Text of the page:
Wall Street gave $43.5 million to GOP lawmakers who voted to overturn the presidential election
Wall Streetgave $4.8 million to Rep. Kevin McCarthy in 2019 and 2020, per an AFR report.
- McCarthy was one of 147 lawmakers who voted against certifying
Joe Bidenas president.
- These lawmakers in total received $43.5 million from the financial-services industry in that cycle, AFR says.
Wall Street gave $43.5 million during the 2019-2020 election cycle to the 147 Republican lawmakers who later voted against Joe Biden's certification as president, according to a new report by Americans for Financial Reform (AFR).
Financial-services firms and trade associations, as well as their employees, donated $4.9 million to the eight senators who moved against the election results in January. They donated $38.5 million to the 139 representatives who formally objected to Biden's certification, the AFR found.
Of those who voted to overturn then-president
He was followed by House Minority Whip Steve Scalise at $3.7 million, and Missouri Rep. Blaine Luetkemeyer at $1.8 million.
In comparison, Texas Sen. Ted Cruz got $670,470, and Missouri Sen. Josh Hawley received $275,400.
AFR based its analysis on contributions reported by both financial-services companies and trade associations and individual employees between January 1, 2019 and December 31, 2020.
Its report also noted that the American Bankers Association appeared at or near the top of the lists of top givers of 13 members of the House and one senator. In total, the trade group donated $1.3 million to the group of lawmakers - making it their second-biggest PAC donor.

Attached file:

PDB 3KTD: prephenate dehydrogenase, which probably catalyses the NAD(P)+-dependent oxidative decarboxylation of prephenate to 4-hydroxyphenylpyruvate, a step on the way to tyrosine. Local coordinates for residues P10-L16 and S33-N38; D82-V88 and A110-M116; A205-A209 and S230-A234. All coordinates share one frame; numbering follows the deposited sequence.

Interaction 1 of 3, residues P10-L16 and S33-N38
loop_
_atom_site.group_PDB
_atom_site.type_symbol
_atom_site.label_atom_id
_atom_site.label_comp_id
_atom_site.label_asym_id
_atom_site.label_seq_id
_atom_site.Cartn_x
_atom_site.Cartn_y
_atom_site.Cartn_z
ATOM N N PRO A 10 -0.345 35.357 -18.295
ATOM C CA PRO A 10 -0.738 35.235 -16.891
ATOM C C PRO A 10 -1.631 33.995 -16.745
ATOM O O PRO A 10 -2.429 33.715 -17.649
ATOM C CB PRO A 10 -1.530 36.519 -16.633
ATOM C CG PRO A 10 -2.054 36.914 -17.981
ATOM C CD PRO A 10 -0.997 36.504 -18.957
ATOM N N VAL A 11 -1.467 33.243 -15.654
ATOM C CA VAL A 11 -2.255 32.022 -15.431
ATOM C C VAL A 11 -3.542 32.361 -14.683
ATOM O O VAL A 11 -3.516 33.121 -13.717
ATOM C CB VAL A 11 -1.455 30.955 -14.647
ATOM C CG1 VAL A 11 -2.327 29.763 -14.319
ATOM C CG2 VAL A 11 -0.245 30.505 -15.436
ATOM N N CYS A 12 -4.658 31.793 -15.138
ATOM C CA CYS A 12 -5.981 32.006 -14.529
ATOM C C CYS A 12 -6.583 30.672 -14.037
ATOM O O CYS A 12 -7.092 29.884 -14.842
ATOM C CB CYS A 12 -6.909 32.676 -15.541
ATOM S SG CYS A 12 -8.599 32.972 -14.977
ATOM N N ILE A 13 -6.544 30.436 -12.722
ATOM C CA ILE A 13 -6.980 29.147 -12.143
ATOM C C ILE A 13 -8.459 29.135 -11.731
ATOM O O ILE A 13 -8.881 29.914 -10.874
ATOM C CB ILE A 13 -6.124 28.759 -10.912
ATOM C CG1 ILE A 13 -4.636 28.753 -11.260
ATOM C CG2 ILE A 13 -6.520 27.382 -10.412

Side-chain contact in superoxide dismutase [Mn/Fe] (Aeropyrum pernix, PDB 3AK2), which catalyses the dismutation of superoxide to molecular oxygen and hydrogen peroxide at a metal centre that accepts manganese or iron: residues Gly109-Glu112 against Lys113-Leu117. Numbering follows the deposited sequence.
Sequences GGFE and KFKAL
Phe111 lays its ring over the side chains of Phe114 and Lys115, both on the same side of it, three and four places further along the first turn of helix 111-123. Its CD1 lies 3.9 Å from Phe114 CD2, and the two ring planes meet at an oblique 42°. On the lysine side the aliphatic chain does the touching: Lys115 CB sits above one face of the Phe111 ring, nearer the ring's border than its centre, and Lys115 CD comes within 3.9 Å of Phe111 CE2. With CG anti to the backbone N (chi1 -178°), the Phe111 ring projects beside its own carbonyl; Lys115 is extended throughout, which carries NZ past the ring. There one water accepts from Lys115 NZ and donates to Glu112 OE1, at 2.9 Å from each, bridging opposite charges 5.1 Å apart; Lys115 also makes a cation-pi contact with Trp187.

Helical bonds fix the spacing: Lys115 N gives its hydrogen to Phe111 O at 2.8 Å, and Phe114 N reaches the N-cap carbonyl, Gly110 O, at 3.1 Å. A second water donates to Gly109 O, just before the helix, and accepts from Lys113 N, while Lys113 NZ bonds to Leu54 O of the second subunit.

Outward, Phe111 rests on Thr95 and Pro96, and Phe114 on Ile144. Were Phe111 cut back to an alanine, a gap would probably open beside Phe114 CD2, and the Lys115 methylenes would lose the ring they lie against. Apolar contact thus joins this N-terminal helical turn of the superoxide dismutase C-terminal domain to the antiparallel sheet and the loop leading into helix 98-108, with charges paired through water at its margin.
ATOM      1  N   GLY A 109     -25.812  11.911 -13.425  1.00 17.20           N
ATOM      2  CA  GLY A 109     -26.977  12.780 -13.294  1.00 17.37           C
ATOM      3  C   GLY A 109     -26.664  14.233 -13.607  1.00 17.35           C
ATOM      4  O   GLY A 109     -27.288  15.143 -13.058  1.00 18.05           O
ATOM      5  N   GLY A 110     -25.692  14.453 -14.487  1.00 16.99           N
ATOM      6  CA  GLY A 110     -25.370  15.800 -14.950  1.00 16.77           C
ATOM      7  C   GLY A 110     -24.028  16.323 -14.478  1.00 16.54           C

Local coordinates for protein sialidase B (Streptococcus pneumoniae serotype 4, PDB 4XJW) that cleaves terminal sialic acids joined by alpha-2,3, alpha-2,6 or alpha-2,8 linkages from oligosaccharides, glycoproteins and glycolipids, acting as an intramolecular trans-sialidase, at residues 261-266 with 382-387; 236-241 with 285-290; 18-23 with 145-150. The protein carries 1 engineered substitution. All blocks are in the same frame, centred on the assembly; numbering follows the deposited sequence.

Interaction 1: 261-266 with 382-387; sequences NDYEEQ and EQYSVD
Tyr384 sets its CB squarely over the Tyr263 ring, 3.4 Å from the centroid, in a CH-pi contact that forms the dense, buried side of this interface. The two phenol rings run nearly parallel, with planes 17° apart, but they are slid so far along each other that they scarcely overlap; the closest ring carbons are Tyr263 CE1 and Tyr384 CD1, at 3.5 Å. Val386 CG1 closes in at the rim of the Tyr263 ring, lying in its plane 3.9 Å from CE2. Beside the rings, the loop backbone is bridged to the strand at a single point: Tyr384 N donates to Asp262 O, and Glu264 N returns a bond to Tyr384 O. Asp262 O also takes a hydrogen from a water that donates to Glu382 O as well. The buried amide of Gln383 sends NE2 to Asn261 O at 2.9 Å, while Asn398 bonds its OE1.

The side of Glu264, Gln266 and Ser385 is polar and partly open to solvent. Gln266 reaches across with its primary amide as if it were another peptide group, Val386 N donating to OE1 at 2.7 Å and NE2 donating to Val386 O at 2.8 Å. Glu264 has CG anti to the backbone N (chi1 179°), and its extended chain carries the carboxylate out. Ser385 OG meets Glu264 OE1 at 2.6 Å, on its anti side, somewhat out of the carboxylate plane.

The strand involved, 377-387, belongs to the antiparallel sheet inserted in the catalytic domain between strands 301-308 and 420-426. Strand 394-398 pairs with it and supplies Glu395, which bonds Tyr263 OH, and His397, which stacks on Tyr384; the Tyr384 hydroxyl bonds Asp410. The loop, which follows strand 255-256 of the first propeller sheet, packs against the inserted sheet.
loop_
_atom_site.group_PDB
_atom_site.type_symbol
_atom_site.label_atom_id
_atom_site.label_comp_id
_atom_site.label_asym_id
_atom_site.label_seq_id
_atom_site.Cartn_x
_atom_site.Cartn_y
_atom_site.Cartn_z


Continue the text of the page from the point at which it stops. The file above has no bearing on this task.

After a mob of Trump supporters stormed the US Capitol on January 6 to try and prevent Congress from certifying Biden's win, many top US companies scrambled to cut ties with the lawmakers who voted against the results.
Dozen of companies, including Walmart, Amazon, Morgan Stanley, and AT&T, said they would stop giving donations to these specific lawmakers, and Hallmark even asked Hawley and Kansas Sen. Roger Marshall to return its donations.
Other companies said they would pause all political donations, to both Republicans and Democrats. This was the option favored by most financial-services companies, including JPMorgan Chase, Deloitte, Wells Fargo, and Goldman Sachs.
The companies that halted political donations are unlikely to lift this ban any time soon,
Though this isn't a particularly pressing time in the election cycle, he said this pause could still affect congressional leaders in the House, some of whom are already fundraising for the 2022 elections.
Some companies have faced political "blowback" over their stance, "but CEOs are used to it, they don't care," Sonnenfeld said.
"Cutting funding hits these politicians where it hurts," and is "probably the more profound of the actions that can be taken" by companies against these lawmakers, Donald Hambrick, a professor of management at Smeal College of Business, previously told Insider.
AFR's report also suggested that Wall Street spent a record $2.9 billion on political contributions and lobbying across 2019 and 2020. It said that Bloomberg LP spent the most cash, while Georgia Sen. Jon Ossoff received more money than any other current member of Congress.
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